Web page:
Lunch Slices – Soy, Linseed & Sesame

September 18, 2013 at 19:56 | Posted in biscuits | 1 Comment
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lunchsliceslsboxA little while ago, I looked at the poppy, sunflower and rye version of these biscuits, and today I turn to the soy, linseed and sesame variety. Clearly Arnott’s are doing some sort of ‘trio of seeds’ thing with this range. I have to say, I wasn’t aware you could actually eat linseeds – I always thought they were designed for spreading on cricket bats, or something. Still, you learn something every day. I wonder if it is the linseeds that are the black bits in the biscuit, making it appear at first glance as if your biscuit is crawling with ants?

As far as they taste, well, you might as well just go and read my previous review, as these taste pretty much exactly the same. Frankly, I’m not sure the change in seeds is really doing very much.

lunchsliceslsbiscuitWhich really doesn’t give me much to write about, does it? I did spread them with avocado this time, which was really quite yummy, but hardly newsworthy.

Oh dear. I’ll just call it a day there, and give these a six out of ten as well. I fear, dear reader, that savoury biscuits do not offer such a rich literary vein as their sweet cousins…

Lunch Slices

July 17, 2013 at 20:25 | Posted in biscuits | Leave a comment
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lunch slices packWe continue our odyssey into the Arnott’s savour biscuit range with a look at the Lunch Slice. These come in a couple of different types but it was the poppy, sunflower and rye version that arrived on my desk one slow lunchtime. So how would they go? Would my lunch be a symphony of glorious slices, or something more mundane?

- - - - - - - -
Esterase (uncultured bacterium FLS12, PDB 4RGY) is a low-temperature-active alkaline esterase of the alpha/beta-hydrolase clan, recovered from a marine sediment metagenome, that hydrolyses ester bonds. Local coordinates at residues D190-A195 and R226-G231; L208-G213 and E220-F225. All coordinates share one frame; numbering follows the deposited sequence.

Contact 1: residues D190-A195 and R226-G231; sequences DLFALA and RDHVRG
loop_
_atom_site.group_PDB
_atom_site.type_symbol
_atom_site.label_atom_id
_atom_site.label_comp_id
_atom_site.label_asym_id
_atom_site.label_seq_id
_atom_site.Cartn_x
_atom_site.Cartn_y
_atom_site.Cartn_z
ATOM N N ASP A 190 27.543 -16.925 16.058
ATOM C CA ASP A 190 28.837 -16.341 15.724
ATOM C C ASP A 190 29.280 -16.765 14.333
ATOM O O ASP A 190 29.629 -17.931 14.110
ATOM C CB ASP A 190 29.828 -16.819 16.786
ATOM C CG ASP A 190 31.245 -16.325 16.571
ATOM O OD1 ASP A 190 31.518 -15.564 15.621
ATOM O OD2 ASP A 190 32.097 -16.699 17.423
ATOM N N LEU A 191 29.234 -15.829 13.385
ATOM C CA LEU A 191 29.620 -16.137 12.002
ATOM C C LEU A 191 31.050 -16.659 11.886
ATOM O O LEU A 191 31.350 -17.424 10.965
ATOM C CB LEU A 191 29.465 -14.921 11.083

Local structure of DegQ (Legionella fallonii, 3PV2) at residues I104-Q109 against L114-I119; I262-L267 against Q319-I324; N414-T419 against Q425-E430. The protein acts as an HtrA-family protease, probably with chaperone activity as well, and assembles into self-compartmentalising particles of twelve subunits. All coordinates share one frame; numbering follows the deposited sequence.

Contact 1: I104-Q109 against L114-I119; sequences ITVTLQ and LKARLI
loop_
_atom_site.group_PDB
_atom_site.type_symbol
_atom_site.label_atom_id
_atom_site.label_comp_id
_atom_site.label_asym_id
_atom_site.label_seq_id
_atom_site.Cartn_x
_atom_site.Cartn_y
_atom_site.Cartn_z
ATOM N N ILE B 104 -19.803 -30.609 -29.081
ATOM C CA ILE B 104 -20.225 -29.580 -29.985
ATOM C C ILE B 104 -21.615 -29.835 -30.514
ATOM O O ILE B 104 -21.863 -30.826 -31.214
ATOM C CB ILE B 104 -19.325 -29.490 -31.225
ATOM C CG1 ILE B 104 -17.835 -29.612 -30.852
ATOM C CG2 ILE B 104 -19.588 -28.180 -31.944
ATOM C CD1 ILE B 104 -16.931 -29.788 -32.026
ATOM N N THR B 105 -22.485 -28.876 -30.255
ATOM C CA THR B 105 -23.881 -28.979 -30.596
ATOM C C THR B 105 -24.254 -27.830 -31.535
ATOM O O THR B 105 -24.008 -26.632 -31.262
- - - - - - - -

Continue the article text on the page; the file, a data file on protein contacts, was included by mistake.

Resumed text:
It’s worth noting that these biscuits are quite big – perhaps 10cm square. You get two individually wrapped packs in each box – so you can keep half the pack fresh for lunch another day. I tried them loaded up with sliced tomato and cheese, as well as au naturel.

lunchslicesbiscuitThey were actually pretty good. Structural integrity was excellent, which means you can take a bite out of the biscuit without the remainder splintering into pieces and depositing tomato slices on your clean shirt. They handled the tomato test well too, without a hint of sogginess from the tomato juice marring the texture.

And they taste OK to. With a topping they actually are pretty good; when eaten on their own they have a hint of ‘burnt cooking oil’ about them – perhaps from the sunflower seeds. It’s not overpowering though, and you can actually just eat them alone as a fairly satisfactory snack.

The only disappointing thing about them is the ‘Vita-Weat’ branding. Usually Arnott’s are very good about this kind of thing, but in this instance they seem to have omitted the ‘h’ out of ‘wheat’. Perhaps their spell-checker was broken on the day they designed the packet.

I’m sure I’ll have them again – I’m going to give them a six out of ten.

 

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